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Editorial: Spring Hill stands tall in industry’s sea of doubt

July 15, 2009

Editorial: Spring Hill stands tall in industry’s sea of doubt

Uncertain future for autoworkers


People line the walls of the UAW hall in Spring Hill on June 26, listening to labor leaders, city officials and others discuss the GM plant’s future after it was announced production of a new small car will be in Orion Township, Mich.

Our View

One thing 2,500 auto workers in Spring Hill have, while much of the country is looking for work, is a great resume. There’s quite a record of good work and experience at the auto plant in Maury County.

That might not bring immediate comfort to families wondering what the future holds in the wake of General Motors’ decision to make a new small car in Michigan, not Tennessee. But GM’s decision did not do one thing to diminish the quality of the plant or the quality of the workers in Spring Hill.

Spring Hill has not been an isolated player in the auto manufacturing business in Tennessee, which has seen strides in other ways recently. So the positioning of a modern plant with thousands of quality workers remains a plus. Many of those workers are weighing early retirement, buyouts or relocations, but their track record should definitely stand as a point of reassurance. To the extent workers in Spring Hill can hold on, they have a lot going for them. If GM doesn’t fully recognize the asset of those workers, someone else could. Workers also should find some measure of encouragement in a declaration by the United Auto Workers leadership that the UAW’s work won’t be complete until all displaced members are back at work.

The GM decision on Spring Hill has effects beyond just the workers and families at the plant. Maury County stands to lose in other ways. Tax revenues will be affected, which in turn will create challenges in providing services. County schools have to gauge potential changes. The decision by GM has far-reaching implications, which is why it has been so appropriate for elected officials, including state and federal representatives, to make the case for Spring Hill. Gov. Phil Bredesen showed genuine interest in putting an incentive plan on the table to keep the plant, but he correctly refused to cough up what was reported to be a $200 million payment GM wanted to pick Spring Hill.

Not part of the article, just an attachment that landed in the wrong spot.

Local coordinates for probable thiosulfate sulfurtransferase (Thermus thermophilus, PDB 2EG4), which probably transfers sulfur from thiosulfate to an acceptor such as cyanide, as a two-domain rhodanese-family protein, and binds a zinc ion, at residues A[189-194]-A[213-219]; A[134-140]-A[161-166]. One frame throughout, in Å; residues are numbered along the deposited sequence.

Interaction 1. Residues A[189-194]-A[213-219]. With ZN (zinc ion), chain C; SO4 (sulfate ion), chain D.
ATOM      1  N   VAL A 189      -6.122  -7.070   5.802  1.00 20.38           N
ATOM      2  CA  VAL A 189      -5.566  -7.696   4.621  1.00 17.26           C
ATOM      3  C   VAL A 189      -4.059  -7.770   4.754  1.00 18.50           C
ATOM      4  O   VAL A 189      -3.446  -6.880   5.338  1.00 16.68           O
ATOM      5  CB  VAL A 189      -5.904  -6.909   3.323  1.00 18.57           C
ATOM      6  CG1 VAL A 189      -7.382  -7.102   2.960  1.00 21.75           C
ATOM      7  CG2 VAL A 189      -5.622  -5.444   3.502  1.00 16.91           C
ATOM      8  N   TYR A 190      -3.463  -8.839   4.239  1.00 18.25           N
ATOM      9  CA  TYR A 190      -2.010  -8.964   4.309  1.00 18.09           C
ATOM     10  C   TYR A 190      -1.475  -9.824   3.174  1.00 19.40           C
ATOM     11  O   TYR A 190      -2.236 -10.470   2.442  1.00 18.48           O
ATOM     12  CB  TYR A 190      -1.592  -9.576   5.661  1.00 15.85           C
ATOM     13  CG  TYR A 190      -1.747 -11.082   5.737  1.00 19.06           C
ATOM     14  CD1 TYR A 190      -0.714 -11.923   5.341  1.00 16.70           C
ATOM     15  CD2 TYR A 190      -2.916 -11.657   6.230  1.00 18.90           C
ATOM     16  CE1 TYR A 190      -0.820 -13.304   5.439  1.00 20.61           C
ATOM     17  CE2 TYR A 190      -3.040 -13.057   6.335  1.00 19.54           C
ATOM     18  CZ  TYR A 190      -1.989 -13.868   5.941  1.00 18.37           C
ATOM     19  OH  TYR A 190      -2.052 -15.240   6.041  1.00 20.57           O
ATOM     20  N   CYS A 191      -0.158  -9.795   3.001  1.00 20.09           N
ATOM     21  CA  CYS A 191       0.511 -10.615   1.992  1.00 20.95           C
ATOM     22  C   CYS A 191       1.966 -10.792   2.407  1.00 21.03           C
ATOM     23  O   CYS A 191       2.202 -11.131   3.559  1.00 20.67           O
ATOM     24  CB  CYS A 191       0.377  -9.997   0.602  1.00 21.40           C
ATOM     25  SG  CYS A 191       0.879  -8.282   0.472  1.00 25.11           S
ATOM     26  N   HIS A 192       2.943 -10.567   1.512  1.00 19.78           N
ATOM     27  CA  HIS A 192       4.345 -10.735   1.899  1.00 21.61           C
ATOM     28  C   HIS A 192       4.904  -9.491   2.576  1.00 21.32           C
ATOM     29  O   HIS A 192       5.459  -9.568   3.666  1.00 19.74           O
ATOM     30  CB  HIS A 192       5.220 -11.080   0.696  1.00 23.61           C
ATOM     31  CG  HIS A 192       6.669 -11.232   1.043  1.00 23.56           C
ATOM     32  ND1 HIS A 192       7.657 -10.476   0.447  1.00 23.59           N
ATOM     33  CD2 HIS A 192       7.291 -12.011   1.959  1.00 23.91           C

Along the way, there have been openly expressed suspicions in some circles that GM’s decision was based on politics, as though it were some sort of red state/blue state factor. There has been no evidence to suggest the decision was anything but a business move by GM. The focus should be on how to keep Spring Hill on the map in economic recovery discussions, not on blame-laying and conspiracy theories.

Tennessee is even more of a center for the automotive industry today than when GM launched Saturn in 1985, so when people talk up the attributes of Spring Hill, it’s not just hollow rhetoric. The potential that sits in Spring Hill is as strong as ever. GM itself is coming out of bankruptcy looking like it might actually survive as a streamlined new player in the industry. But Spring Hill is still a valuable asset for the state. Families in Spring Hill will have to make extremely difficult decisions, but they are certainly not alone, as the economy has sent many major businesses reeling. The recession has broad reach, and none of those conditions are easy.

But one of the driving forces in an economic recovery is a competitive spirit. Put quality and spirit together, and that’s a leg up in any competitive environment for jobs. Spring Hill has earned its stripes. Defeat does not describe the Spring Hill site.

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